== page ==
Development of stria (stretch marks) after breast augmentation (B.A.) is very rare. Stria are cracks in the dermis of the skin with epidermal preservation. Stria are common during pregnancy, rapid growth, and some medications. Effective treatment of stria is limited to excision (e.g. a tummy tuck). Treatments with topicals and lasers are not very effective.
- The most common reason a patient may develop stria after BA is age. Younger patients are particularly prone to this complication. B.A. before age 20 has the highest rate of stria development. While still uncommon it may be a good idea to postpone the surgery until you are into your 20s.
- The second most common reason are the combination of young age with birth control medications. A majority of young patients that are on oral contraceptives develop stria. It is advisable to stop the pill a few months before the surgery and restart after the breast skin has completely relaxed and the implants have softened (usually a few months) Do use a barrier method,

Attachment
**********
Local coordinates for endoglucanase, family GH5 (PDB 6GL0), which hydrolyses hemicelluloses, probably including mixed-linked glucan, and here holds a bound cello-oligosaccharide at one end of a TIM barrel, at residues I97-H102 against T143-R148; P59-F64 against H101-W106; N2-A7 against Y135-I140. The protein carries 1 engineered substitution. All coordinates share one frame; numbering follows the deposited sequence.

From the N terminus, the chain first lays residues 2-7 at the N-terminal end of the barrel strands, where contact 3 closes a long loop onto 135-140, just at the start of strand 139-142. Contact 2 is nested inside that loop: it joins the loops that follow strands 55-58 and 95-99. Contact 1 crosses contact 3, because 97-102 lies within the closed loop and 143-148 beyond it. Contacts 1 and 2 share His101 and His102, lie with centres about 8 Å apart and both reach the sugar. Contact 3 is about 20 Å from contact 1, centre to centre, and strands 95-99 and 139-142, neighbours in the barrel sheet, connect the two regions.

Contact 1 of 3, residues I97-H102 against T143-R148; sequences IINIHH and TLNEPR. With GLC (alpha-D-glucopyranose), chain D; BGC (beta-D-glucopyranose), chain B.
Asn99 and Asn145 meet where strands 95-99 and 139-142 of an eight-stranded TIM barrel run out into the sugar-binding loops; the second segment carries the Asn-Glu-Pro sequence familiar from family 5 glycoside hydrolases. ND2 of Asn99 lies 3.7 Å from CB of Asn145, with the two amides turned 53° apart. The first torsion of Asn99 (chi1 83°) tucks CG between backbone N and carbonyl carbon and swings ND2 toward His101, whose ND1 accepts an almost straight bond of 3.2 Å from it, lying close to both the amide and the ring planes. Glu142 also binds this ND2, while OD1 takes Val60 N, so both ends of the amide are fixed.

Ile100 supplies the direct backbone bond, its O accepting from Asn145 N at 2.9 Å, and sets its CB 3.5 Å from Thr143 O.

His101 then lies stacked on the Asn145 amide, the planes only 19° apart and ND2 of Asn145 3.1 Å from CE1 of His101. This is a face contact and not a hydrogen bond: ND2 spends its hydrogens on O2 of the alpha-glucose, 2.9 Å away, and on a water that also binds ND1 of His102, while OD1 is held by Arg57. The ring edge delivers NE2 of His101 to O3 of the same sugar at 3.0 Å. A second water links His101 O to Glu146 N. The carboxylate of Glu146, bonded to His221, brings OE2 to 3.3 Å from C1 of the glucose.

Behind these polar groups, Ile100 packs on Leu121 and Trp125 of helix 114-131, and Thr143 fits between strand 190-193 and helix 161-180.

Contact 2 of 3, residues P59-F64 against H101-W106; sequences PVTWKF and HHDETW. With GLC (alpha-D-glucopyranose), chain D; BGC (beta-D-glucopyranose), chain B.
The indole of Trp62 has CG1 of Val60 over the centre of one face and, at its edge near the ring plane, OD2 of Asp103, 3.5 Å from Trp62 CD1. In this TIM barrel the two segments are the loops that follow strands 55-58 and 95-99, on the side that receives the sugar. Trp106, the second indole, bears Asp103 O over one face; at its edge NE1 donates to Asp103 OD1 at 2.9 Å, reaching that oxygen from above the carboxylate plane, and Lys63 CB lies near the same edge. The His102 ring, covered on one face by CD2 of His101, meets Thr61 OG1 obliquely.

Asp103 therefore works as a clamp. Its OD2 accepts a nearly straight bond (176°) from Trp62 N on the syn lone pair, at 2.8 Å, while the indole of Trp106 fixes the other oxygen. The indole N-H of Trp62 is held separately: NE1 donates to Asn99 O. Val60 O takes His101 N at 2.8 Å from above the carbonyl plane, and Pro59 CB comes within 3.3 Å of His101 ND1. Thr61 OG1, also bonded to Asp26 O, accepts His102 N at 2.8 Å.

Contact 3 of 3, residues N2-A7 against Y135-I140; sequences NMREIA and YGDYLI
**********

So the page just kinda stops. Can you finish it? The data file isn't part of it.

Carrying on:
- The third most common reason is a pregnancy immediately following your surgery. Your hormonal levels are significantly altered weakening all collagen bonds. This allows you belly to grow and your pelvis to relax, but it will have a devastating effect on the aesthetics of your new augmentation.
- Steroid medications such as prednisone and others are occasionally used in auto-immune diseases as well as inflammatory disorders. If these meds are needed immediately after your B.A. stria may develop
- Any of the above reasons coupled with very large augmentations can result in stretch marks. As the implant size becomes excessive the pressure on the skin becomes a formula for stria.
About 300,000 breast augmentations are performed in the US each year with only a tiny percentage on patients that meet the top five outlined above. With some common sense preventive measures most stria are avoidable. Most postop stria are not very noticeable, but if they can be prevented the results will be aesthetically preferred.